June 21, 5:30 am Twilight shrouds the Oanga Plaine as we depart Moulondo into a morning thick with atmosphere. The low-lying fog obscures all but the closest landmark trees making it difficult to stay on course to Igaru Savanna. It is the undulating rumble of the Atlantic in the distance that ultimately directs our course. The pools and inundated tracts of marécage have all but dried. Where I had previously slogged through knee-deep pools in March and April, the ground is now reduced to a crunching skin of dried vegetation. The remains of elephant-print puddles conceal pots of syrupy swampwater that threaten to swallow our wellingtons on a misguided step.
Passing through a shallow depression of marécage, a sudden explosion in the vegetation breaks before us. Running to a clear view, I see the back end of a sitatunga disappear into a veil of fog. There is no chance to follow, for it is still too dark and the sitatunga, well aware of our presence, will be difficult to approach. I remain confident that our chances will improve as we trek through the mysteriously thick atmosphere to Igaru Savanna.
The light is filtering softly through a dissipating foggy haze as we arrive on the savanna. Ribbons of wispy fog ripple low across our path, appearing to float the tiny forest galleries above the grasses of the savanna. The hours following sunrise are diffused in a shimmering soft light.
Two hours after leaving Moulondo, we approach the narrow corridor of savanna where the Igaru River begins its course, and, as the savanna clears of fog, Kassa observes a herd of five buffaloes at the forest edge, approximately 500 meters distant. We quickly traverse savanna to forest, and begin an approach, tree by tree. One hundred fifty meters before encounter, the buffaloes suddenly scatter, two fleeing immediately into forest, three running wild onto savanna. An elephant trumpets nearby, and with surprise, we are left wondering what is developing. Seconds later a juvenile elephant bursts from the edge of forest before us, trunk raised, tail waving, ears flapping; running directly at the three remaining buffaloes. A bizarre sight to see, the excited elephant turning circles on the savanna in the midst of buffaloes as they scatter and gallop wide around the elephant. Appearing confused for what to do next, the elephant watches as the buffalo regroup a hundred meters beyond, then decides to give chase again. The buffaloes easily out-manouver the elephant, loping away only fast enough to outrun the elephant, then stopping as the threat subsides. This happens once again as the buffaloes move further away, the elephant finally returning to forest. The buffaloes, now 300 meters beyond, hold their ground. Back at the forest edge, three elephants now appear; a mother and infant, and the juvenile. We sneak an approach to better vantage, hoping to observe the elephants. Without provocation, the elephants begin exiting the forest onto savanna. A single-file procession of, in all, six elephants begin their march across the savanna directly before us. A bizarre sight, made even more astounding with the addition of the three buffalo observing in the distant beyond.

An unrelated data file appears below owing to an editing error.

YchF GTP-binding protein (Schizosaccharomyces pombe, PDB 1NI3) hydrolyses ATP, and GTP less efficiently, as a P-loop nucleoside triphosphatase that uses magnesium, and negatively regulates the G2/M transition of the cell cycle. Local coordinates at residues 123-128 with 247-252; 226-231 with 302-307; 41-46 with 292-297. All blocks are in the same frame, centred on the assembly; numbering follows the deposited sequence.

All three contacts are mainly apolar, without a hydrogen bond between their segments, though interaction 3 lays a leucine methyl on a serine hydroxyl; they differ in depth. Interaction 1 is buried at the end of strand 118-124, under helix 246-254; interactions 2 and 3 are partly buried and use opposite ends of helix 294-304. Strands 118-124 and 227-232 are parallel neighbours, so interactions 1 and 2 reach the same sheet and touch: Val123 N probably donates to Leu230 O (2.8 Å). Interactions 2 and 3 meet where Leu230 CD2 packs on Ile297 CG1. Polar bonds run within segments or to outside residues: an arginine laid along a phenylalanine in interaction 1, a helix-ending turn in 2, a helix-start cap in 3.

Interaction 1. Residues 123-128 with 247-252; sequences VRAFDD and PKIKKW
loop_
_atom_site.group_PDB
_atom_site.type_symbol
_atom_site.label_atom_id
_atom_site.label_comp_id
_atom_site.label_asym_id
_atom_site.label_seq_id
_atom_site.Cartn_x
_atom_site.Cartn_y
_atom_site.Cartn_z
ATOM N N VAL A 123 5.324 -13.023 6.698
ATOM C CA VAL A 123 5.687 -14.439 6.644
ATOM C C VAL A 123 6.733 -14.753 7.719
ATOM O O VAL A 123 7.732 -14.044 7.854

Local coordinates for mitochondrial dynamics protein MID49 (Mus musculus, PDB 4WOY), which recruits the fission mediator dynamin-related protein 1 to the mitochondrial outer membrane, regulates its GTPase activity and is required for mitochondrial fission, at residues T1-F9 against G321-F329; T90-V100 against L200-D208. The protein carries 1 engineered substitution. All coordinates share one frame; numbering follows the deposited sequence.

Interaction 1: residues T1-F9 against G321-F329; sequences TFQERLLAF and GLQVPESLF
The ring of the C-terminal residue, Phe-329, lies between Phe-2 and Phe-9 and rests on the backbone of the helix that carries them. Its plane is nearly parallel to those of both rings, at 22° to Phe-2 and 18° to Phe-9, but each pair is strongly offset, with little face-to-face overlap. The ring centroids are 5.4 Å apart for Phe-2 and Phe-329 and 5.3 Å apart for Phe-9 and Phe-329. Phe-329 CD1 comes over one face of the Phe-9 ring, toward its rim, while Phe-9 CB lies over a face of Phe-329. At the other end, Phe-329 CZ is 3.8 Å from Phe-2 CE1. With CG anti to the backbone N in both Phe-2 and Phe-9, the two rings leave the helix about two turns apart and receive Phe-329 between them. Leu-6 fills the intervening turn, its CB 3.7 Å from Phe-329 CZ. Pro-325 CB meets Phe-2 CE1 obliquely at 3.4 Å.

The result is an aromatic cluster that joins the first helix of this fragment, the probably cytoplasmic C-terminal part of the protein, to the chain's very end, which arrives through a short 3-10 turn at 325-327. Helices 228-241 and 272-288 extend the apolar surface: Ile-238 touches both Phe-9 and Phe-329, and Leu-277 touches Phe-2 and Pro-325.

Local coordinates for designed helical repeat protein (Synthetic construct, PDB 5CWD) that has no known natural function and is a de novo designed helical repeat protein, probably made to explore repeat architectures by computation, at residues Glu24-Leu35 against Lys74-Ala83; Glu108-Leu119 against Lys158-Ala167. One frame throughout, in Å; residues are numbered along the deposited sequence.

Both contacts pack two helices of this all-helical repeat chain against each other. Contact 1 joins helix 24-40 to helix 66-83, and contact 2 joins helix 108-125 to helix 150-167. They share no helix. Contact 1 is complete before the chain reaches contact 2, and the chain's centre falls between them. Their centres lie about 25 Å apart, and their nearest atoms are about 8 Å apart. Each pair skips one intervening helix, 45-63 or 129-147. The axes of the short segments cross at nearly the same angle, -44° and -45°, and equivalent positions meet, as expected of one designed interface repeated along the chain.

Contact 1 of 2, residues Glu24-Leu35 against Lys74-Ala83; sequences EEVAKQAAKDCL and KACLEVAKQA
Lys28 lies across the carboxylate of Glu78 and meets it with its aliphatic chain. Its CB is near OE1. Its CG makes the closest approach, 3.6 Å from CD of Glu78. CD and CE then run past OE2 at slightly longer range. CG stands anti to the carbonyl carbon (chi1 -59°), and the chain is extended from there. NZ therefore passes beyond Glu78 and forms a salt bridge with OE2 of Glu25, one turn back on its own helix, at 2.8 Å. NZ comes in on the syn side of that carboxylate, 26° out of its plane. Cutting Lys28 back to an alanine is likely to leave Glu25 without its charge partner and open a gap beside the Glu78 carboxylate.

Not knowing wether to follow the elephants or attend to the buffaloes, we wait for the elephants to disappear, concurring that the buffaloes appear to be awaiting cue. No sooner are the elephants across the savanna, and the buffaloes begin approaching our position. The story seems to unfold that the buffaloes, separated from two of their herd, are intent to regroup with their kin now behind us in the forest. As we watch in amazement, the three buffaloes approach our position to within 50 meters before alerting to our scent drifting onto the savanna in the remains of an ocean breeze. They stand seemingly puzzled by the complexity of their situation before finally retreating slowly across the savanna, perhaps to wait for a better opportunity to cross to forest.
By now the sun is burning through the remnants of morning haze. We decide that this corner of savanna so rich in wildlife deserves our attention. Upon further investigation, we place a camera trap where several trails converge on a marsh bordering sea-forest before continuing down the savanna.
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